Media maven Tim Wu illuminates the course of history -- and its future trajectory -- in The Master Switch: The Rise and Fall of Information Empires
If The Master Switch was a piece of software, it would be a killer app: not exactly original, and relatively narrow in function, but terrifically practical and elegant. A bit like an iPad, in fact, though one closer to the spirit of Steven Wozniak than as executed by Steven Jobs. (Remember Woz? The author would not be surprised if you don’t.) And therein lies the heart of its haunting argument about the way the future of communications will likely be found in the past.
The story Tim Wu tells in this book is a cyclical one. It begins when someone – an Alexander Graham Bell in telephony, a Thomas Edison in film, a Philo Farnsworth in television – emerges at the vanguard of a disruptive new technology, in the Joseph Schumpeter sense of creative destruction. Taken alone, that technology itself is insufficient; it needs an imperial-minded entrepreneur, like Alexander Vail of AT&T or David Sarnoff of RCA, to build a viable legal, political and economic infrastructure for it, and who then go on to dominate it, whether by vertical integration or the creation of a government-sanctioned cartel. These dominant players then fend off subsequent challenges, including those posed by genuinely better mousetraps in the form of new technologies like FM radio, cable television, or the Internet. But eventually the Old Guard gets felled, sometimes by opponents it failed to see coming, and sometimes by quirky historical circumstances: who would have figured that Richard Nixon would be the patron saint of cable TV? The new empire may include members of the old elite, as in NBC’s transition from radio or television, or in the reconstituted AT&T, whose colossal but shadowy power was glimpsed in the War on Terror, when the company complied with a Bush administration order to tap domestic phone lines. But there are always new players and new rules to be broken.
In its broadest outlines, Wu's story is clear enough – in meta-narrative terms, it’s as old as China – but the drama is in the details. It’s fascinating to learn, for example, that the dawn of radio broadcasting in the United States involved telephones. Farmers ignored by AT&T strung together galvanized and barbed wire to create party lines whereby they could all pick up their phones at the same time and get reports on news and the weather. Or that the venerable Bell Labs had pretty much perfected the technology for the answering machine decades before it appeared on the market, but smothered it in a mistaken belief that the ability to leave messages would destroy the telephone business.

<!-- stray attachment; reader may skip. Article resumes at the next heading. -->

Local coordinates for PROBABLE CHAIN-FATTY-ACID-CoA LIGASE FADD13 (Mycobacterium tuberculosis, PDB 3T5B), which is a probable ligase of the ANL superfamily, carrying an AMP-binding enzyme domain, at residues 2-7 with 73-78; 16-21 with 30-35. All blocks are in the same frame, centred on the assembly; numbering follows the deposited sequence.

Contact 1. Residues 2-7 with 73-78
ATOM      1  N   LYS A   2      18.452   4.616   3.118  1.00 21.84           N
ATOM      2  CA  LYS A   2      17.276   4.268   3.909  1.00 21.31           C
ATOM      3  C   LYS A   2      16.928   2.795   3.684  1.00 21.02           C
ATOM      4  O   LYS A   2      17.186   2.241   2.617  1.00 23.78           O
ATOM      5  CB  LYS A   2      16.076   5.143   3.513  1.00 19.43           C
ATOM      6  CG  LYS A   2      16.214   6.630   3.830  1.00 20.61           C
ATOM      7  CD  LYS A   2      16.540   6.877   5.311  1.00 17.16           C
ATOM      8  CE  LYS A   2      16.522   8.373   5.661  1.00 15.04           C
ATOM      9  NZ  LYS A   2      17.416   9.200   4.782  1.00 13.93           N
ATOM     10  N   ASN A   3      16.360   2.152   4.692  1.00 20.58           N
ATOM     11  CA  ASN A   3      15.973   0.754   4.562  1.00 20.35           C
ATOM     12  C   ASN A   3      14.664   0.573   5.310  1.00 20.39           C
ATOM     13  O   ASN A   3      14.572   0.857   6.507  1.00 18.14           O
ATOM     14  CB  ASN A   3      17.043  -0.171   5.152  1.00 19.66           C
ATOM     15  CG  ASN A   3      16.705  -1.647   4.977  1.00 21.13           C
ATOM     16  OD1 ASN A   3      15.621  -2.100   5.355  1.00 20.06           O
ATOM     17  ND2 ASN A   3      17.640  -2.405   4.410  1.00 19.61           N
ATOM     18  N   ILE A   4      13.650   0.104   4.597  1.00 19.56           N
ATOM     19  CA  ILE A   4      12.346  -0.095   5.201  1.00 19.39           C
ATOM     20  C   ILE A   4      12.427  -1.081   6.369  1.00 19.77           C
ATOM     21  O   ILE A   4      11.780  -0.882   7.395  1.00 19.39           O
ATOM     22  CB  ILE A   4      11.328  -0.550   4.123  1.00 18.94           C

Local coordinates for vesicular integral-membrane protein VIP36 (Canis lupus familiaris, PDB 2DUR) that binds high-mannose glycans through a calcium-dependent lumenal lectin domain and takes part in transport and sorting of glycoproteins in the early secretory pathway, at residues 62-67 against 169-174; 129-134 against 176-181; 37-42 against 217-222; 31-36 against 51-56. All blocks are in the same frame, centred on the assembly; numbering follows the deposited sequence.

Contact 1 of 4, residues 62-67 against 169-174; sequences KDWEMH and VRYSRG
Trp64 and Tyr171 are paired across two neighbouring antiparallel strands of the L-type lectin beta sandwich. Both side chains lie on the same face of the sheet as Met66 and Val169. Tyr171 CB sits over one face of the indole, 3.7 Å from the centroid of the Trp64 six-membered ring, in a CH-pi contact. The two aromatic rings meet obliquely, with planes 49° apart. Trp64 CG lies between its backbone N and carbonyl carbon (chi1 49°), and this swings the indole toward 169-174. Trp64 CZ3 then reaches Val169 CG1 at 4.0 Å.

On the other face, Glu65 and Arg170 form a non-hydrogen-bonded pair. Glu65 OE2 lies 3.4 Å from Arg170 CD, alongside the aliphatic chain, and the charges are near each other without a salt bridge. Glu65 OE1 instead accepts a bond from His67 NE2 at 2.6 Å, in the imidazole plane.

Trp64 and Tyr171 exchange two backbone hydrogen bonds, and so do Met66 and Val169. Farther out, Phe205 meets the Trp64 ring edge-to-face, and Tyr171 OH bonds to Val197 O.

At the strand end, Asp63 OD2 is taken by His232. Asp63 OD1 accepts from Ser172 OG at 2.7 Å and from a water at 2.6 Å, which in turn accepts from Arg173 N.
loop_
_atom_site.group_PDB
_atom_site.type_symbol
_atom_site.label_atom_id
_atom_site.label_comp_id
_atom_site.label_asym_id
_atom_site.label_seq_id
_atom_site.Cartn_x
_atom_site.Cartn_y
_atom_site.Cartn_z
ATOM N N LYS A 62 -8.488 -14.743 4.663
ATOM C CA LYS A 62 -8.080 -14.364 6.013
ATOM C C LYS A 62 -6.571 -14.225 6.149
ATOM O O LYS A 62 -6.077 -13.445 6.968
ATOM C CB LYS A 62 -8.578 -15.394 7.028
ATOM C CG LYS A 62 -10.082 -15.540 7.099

But Wu doesn’t peer down these roads not taken not simply because they’re interesting in their own right. Or to make the good point that it’s our imaginations and memories that limit us as much as our technical capabilities. He also wants us to understand the decisive power that private enterprise has had on the shape of our communications, a power that goes far beyond the marketplace and plays a major role what we hear – and what we don’t. As he notes, the government is constitutionally prohibited from limiting free speech. But the Catholic Church isn’t. And in its ability to convince a few (Jewish) movie moguls that it was easier to sidestep than resist it, the Church pretty much determined the artistic limits of the film business for decades. (Wu seems to overlook the tremendous subversive power of genres like film noir in this regime, but the point would be hard to entirely refute.)
Wu is no conspiracy theorist. He understands, and duly honors, the stability and achievements made possible by a sense of scale and freedom from competition – yes, once upon a time, the word "competition" did not have the talismanic status it enjoys in government and business. But he notes that our mania for deregulation in recent decades, one that began by unleashing pent up innovation, has now been perverted to the point that we regard anti-monopolistic measures as themselves onerous. He thus calls for a kind of federalism in the private sector that maintains barriers between hardware, content, and the lines, virtual and otherwise, which connect them. The maintenance of these barriers, provided by the government, should be both vigorous and limited.
As Wu sees it, the contemporary state of play on the electronic frontier is divided between two sides embodied by Google and Apple. The former, operating in a spirit comparable to the early broadcasting, is open, diverse and resistant to commercial exploitation. For these very reasons, Apple -- increasingly allied with the entertainment conglomerates -- promotes the walled garden approach that emphasizes quality control (not necessarily in that order). Though many observers have criticized Google’s vast reach and overweening tendencies, Wu emphasizes its vulnerability. Google owns virtually nothing in communications world it mediates, and he suspects it’s only a matter of time before wire operators (like the Chinese government) and content providers (Fox) put on the squeeze by opting out of its search algorithms. If so, the age we’re living in may well be far more golden than we imagine.
A final word about this persuasive book must be said about its graceful execution. Given the scope of its argument, The Master Switch is surprisingly short at just over 300 pages. It’s also written with an exceptionally deft hand. (My favorite line is about the Federal Communication Commission’s reaction to the prospect of cable television in the 1930s, which Wu compares to “a farmer dismayed by a tractor’s lack of horses.”) I ran into the book largely by accident, though my copy comes from the fifth hardcover printing, suggesting it has found an audience. It deserves one, as its argument will likely only grow more relevant.